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Quote of the Day
“The near-complete failure of gold to protect against a loss in the purchasing power of the dollar must cast grave doubt on the ability of the ordinary investor to protect himself against inflation by putting his money in ‘things.’”
March 25th – This Day in Stock Market History
March 25th, 1809 – The first bank failure in the United States as Farmers Exchange Bank of Glocester, Rhode Island goes bust.
The bank was purchased by Andrew Dexter a year prior, who would exploit the current banking laws that allowed private banks to issue their own currency.
Dexter would print hundreds of thousands in bank notes, that should have been exchangeable for gold, with little gold actually backing the paper notes. When the bank failed, it was found that Dexter had $760,000 in bank notes outstanding, with just $83 in gold on hand.
March 25th, 1980 – The Hunt brothers receive a $135 million margin call from their silver dealer, after their attempt to corner the silver market had failed, and silver prices had fallen from over $40 per ounce to below $20. The Hunt brothers were unable to make the $135 million payment, and their broker began selling their silver supply on the market, leading prices to crash further. The margin call would lead to a spectacular day of panic on March 27th now known as “Silver Thursday”.
The price of silver reached its all time high January 18th, 1980, and had been slowly declining since. There were rumors that “someone” had been accumulating silver in massive quantities as the price rose towards the end of 1979 and into 1980. By march 1980 many were convinced it was the Hunt brothers:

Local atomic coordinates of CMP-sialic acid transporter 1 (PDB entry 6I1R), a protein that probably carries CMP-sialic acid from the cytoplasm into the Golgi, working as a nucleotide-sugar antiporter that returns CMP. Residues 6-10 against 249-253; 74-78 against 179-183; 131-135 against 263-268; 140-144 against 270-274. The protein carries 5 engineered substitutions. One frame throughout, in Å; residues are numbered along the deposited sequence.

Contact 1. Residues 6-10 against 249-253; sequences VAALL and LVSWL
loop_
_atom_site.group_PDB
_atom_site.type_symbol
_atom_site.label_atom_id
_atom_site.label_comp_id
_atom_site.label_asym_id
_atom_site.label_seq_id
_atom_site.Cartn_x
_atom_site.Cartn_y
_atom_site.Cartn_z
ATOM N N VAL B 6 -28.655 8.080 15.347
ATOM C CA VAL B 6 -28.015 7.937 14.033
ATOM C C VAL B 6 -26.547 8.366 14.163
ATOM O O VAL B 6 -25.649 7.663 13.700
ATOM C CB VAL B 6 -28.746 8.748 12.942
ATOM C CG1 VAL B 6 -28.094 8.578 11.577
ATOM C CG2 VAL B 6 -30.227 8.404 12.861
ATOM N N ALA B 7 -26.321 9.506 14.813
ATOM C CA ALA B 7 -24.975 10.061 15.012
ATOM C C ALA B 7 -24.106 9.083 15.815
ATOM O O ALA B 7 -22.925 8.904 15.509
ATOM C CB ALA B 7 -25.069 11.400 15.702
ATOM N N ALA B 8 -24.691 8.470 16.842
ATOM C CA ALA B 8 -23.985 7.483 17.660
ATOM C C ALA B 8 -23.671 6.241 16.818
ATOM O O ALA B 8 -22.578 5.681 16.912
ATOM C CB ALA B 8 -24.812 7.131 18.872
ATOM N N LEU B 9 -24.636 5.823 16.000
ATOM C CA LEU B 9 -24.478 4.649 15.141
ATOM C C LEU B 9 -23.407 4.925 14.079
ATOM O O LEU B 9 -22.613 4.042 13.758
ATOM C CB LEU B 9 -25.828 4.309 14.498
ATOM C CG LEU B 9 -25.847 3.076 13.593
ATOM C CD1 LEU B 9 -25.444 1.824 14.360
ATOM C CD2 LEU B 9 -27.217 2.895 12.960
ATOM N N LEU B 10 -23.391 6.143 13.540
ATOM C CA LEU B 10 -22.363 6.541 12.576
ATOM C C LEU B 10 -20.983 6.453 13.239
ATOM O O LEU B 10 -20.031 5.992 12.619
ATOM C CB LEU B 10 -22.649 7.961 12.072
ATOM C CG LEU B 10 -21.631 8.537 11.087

However, the Hunt Brothers’ game was up. On this day in 1980 they were forced to liquidate a large percentage of their silver to meet a margin call.
Best March 25th in Dow Jones Industrial Average History
1970 – Up 2.12%, 16.37 points.
Worst March 25th in Dow Jones Industrial Average History
1938 – Down 5.29%, 6.07 points.
Read of the Day
“Gold is insurance against chaos. Continually traded for millennia, it has tended to do well during periods of financial stress. Gold has also preserved its purchasing power over remarkably long periods. The same quantity of gold that a Roman centurion earned annually under Emperor Augustus (27 B.C. to A.D. 14) would cover one year’s pay ($46,500 to $65,000) for a U.S. Army captain today….
In October 2008, the depths of the global financial crisis, the gold price was 30% lower than it is now. In August 2011, when Standard & Poor’s downgraded the U.S.’s credit rating, gold was nearly 40% higher than it is now. Is today’s chaos that much worse than the financial crisis? Was the summer of 2011 so much darker than today?”
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